Physiotherapy and Osteoarthritis

Arthritis is one of Canada’s most common chronic conditions and is a leading cause of pain, physical disability and use of health care services (Arthritis in Canada Report).  Osteoarthritis (OA) is the most common type of arthritis, affecting an estimated 10% of Canadian adults.  Osteoarthritis results from the deterioration of the cartilage in one or more joints.    This deterioration leads to joint damage, pain, and stiffness.  Unfortunately, there is no cure for OA. Treatments exist to decrease pain and improve mobility, and include medication (e.g. analgesics, anti-inflammatory drugs), exercise, physiotherapy and weight loss.   In severe cases, the entire joint – particularly the hip or knee – may be replaced through surgery.   Acetaminophen and nonsteroidal anti-inflammatory drugs (NSAIDs) are commonly used to treat osteoarthritis.  Unfortunately, these medications can be harmful to your stomach and you should talk to your doctor for more information.

Fortunately, a Physiotherapist can help.  Physiotherapists are university trained health professionals that treat a variety of musculoskeletal injuries/conditions.  Physiotherapists have advanced understanding of how the body moves, what keeps it from moving well and how to restore mobility.  Physiotherapist’s treat osteoarthritis of the knee through a variety of methods including specific exercises to strengthen the knee and leg, mobilizations of the knee and surrounding joints, pain-relieving modalities such as interferential current, acupuncture etc.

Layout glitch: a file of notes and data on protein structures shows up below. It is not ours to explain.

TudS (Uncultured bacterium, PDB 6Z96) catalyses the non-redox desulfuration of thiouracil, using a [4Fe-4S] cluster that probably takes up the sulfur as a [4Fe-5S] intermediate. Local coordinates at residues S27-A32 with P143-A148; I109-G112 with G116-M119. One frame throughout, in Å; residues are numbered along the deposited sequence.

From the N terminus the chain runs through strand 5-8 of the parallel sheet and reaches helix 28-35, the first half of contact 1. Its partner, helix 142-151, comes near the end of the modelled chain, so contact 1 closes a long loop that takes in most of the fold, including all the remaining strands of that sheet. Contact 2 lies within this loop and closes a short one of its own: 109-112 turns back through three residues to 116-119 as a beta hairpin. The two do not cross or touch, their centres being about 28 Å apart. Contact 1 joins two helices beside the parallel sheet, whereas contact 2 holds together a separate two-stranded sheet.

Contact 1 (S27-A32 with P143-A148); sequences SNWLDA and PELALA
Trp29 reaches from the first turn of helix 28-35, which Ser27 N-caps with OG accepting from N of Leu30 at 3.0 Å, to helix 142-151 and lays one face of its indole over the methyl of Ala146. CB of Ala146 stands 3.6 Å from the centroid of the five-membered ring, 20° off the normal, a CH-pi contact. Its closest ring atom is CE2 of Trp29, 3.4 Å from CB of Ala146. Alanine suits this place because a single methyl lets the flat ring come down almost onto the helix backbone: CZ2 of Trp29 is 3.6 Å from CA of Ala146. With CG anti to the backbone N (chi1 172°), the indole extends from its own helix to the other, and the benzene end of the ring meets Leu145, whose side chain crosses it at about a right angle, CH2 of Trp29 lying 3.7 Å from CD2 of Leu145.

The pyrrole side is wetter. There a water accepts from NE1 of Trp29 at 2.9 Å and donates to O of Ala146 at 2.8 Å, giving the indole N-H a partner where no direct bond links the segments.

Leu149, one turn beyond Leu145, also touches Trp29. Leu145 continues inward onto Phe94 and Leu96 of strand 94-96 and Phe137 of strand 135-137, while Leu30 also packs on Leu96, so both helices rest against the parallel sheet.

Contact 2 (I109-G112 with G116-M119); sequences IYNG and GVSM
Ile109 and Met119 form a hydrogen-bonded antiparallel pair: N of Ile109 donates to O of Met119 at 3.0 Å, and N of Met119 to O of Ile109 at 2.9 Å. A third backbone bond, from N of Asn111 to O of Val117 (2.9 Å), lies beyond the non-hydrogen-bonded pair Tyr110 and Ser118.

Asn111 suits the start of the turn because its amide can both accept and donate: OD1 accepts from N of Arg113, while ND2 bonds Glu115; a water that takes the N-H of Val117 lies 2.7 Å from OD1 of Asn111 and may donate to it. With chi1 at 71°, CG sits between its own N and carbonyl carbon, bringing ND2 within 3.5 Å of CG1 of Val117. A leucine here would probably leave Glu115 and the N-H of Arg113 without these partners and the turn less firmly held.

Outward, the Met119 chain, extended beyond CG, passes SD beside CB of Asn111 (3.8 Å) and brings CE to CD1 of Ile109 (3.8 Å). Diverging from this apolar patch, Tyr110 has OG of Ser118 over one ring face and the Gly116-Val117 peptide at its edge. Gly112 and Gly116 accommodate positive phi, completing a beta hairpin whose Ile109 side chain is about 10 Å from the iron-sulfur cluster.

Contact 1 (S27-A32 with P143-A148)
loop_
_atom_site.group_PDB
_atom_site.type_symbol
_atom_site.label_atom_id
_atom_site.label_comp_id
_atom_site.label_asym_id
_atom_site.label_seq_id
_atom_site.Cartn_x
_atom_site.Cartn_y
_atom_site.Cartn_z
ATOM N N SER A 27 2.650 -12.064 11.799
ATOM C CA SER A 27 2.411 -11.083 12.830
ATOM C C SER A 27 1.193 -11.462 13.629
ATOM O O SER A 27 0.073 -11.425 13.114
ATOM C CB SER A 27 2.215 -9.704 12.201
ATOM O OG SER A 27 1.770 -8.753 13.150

There has been recent scientific evidence to support the use of physiotherapy for people with osteoarthritis of the knee.  The study consisted of 83 men and women with knee pain and osteoarthritis that were randomly allocated into two groups.  Patients in group 1 received manual therapy/mobilizations of the knee and specific exercises all provided by a Physiotherapist.  Group 2 received placebo ultrasound of the knee.  All patients in each group attended 2 times per week for a total of 4 weeks.

After 1 month, 2 months and 1 year, the physiotherapy group had significant improvements in their knee pain and walking tolerance as compared to the placebo group.  Also, 20 % of the patients in the placebo group had to undergo a total knee replacement (8 of them) as compared to 5 % of the patients in the physiotherapy group (2 of them).

Therefore, only 4 weeks of manual Physiotherapy and a supervised exercise program by a Physiotherapist may delay or prevent the need for a knee replacement.

You can see a physiotherapist at either a hospital or private practice.  Physiotherapy is a direct access profession therefore a doctor’s referral is not required.  However, some insurance companies may ask for a doctor’s referral in order for you to be reimbursed.